The Future of Online Learning
Technology, they say, should not drive content. However, when technology is the bottleneck through which instruction must be delivered, then technology, if it does not drive content, most certainly limits content. Today, institutions offering online learning must live with the reality that instructional material must be delivered through narrow pipes to underpowered computers running dubious software. In the future, this will all change.
Bandwidth will in the future be essentially unlimited. By bandwidth, we mean the amount of information which may be delivered from a server site, such as an educational institution, to a receiver site, such as a student's computer. Today the standard falls at around 28,800 bits per second, or in other words, roughly a page of text, a medium sized image, or a few video frames. Bandwidth limitations preclude the use, in many settings, of innovative Java applets, multimedia, video and videoconferencing.
This will change, and it will change sooner rather than later. In many Canadian and American cities, high speed access is offered by cable television services. Telcos are responding with better data compression technologies, such as ADSL. In the last year, networks of LEO (Low Earth Orbit) satellites have been launched. Towers supporting digital wireless internet are springing up. It is not unreasonable to state that, in the face of these innovations, that bandwidth will be ubiquitous and cheap.
Computers will become more reliable and will look less like computers. This development will be driven on two fronts. First, processor and memory speeds and capacity will continue to increase. The present doubling of capacity every eighteen months or so shows no sign of abating. Your Pentium 75 computer, which was state of the art just two years ago, is now a candidate for replacement. The next significant change in computer technology will occur in a year or two with the introduction of 64 bit processors - gaming systems, such as Sega or Nintendo, already employ these high capacity chips.
And second, computers will become more reliable because they will become more specialized. Today's desktop computer, which does everything from word processing to internet access to graphic design, will gradually fade out of existence, as more specialized machines designed for particular applications will come to the fore. Computers will become appliances - some already have, such as your digital alarm clock, microwave timer, and programmable VCR. In the future we will see specific machine for specific tasks. Already we see Apple computers employed increasingly in niche markets, such as graphics and video design.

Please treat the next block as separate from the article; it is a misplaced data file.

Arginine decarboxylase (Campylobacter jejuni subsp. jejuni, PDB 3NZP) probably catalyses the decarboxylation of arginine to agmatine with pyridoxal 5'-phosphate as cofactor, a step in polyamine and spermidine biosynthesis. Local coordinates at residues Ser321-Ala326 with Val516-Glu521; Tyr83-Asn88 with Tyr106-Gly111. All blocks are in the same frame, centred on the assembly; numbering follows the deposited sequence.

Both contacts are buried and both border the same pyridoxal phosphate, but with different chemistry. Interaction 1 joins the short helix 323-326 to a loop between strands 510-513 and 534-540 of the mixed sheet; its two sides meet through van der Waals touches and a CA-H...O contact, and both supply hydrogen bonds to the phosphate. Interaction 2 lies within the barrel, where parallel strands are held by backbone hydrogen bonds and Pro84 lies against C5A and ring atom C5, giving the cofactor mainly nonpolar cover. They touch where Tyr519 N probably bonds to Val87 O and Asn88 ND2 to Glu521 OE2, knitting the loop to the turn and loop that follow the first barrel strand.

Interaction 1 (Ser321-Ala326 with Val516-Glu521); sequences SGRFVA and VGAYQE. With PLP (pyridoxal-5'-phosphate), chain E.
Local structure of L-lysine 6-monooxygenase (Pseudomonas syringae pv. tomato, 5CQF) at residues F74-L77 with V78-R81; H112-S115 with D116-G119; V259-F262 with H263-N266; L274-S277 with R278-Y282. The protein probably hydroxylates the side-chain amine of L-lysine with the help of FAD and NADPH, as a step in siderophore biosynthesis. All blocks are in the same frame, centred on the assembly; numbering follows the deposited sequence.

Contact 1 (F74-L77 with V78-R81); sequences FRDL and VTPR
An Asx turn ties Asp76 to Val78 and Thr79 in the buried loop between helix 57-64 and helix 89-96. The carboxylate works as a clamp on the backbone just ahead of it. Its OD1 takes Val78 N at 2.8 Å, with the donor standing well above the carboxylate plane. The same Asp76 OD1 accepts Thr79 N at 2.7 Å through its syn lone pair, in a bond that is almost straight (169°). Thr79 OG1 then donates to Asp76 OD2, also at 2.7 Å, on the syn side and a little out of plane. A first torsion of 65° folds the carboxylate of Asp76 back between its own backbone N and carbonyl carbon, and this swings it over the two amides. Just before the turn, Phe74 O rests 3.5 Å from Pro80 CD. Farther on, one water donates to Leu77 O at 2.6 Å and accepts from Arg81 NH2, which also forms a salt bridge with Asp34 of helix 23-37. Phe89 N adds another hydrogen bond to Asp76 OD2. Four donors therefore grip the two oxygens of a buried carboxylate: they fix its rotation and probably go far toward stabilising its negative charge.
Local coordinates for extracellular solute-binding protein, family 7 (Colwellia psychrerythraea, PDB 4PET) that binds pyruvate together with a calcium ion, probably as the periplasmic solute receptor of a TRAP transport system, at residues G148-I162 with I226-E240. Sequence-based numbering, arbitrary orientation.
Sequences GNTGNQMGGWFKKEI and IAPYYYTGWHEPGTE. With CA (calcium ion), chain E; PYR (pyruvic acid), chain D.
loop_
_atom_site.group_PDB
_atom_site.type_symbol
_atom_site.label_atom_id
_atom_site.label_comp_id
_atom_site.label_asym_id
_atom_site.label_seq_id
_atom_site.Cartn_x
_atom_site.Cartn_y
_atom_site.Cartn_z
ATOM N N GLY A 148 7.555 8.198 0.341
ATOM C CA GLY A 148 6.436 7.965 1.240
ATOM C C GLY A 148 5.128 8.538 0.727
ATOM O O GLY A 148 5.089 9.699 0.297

This trend will accelerate in the future. The phenomenon of embedding - that is, placing computer support in traditional appliances, is already well documented. Additionally, new appliances for new tasks, such as word processing, web surfing, or game playing, will rise to the fore. We see this already with the development of such tools as Web-TV and Sega Gamestations. This trend will accelerate because the resultant systems will be faster, more reliable, and cheaper.
Operating Systems, such as Windows 95 or Unix, will fade to the background, out of sight for most users. The current trend sees operating systems doing more and more for the user. Windows 98, for example, introduced an internet browser to the suite of operating system features. This trend will reverse, not because the United States Department of Justice disapproves, and not because computers cannot handle such large and complex programs. The trend will reverse because such systems are inflexible.
Current operating systems exist because today's computer programs are task based. For example, one program acts as a word processor, another acts as a spreadsheet calculator, and so on. The operating system is required to help users launch these programs and to help these programs work with each other. First you start the operating system. Then you use the operating system to start the program.
Computer programs of the future will be function based. They will address specific needs, launching and manipulating task based applications on an as needed basis. For example, the student of the future will not start up an operating system, internet browser, word processor and email program in order to start work on a course. The student will start up the course, which in turn will start up these applications on its own.
The operating system will not be needed to control these applications because the course software will do that. Except for a slim menu which allows you to start your course, the operating system will fade into the background, broken into component parts. These components would be run only when needed by an course or an application started by the course.
There are two reasons why operating systems will evolve in this way. The first is the demand by users for simplicity. It will be seen as absurd that a user needs to learn how to use Windows before being able to send a postcard to Grandma. And second, operative systems and task based programs will need to fade to the background because they are constantly changing. It is absurd to expect a user to relearn the operating system and applications every six months or so. The course software will maintain a constant interface while automatically upgrading component software.
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Copyright © 2004 Stephen Downes